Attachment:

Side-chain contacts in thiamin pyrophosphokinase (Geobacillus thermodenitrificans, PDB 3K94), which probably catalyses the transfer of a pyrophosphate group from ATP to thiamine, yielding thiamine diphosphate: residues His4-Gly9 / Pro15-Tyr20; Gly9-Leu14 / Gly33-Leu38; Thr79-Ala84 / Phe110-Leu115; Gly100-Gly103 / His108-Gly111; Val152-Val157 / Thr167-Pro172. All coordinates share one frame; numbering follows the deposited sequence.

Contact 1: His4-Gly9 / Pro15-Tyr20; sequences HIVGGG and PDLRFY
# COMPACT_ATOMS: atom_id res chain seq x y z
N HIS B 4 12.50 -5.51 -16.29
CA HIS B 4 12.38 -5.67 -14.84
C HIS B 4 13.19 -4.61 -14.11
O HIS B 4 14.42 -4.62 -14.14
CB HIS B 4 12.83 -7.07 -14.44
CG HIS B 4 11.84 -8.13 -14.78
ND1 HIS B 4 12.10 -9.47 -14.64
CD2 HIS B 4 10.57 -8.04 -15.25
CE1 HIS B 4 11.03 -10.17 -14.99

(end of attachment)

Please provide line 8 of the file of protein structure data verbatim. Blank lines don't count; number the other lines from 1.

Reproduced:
CB HIS B 4 12.83 -7.07 -14.44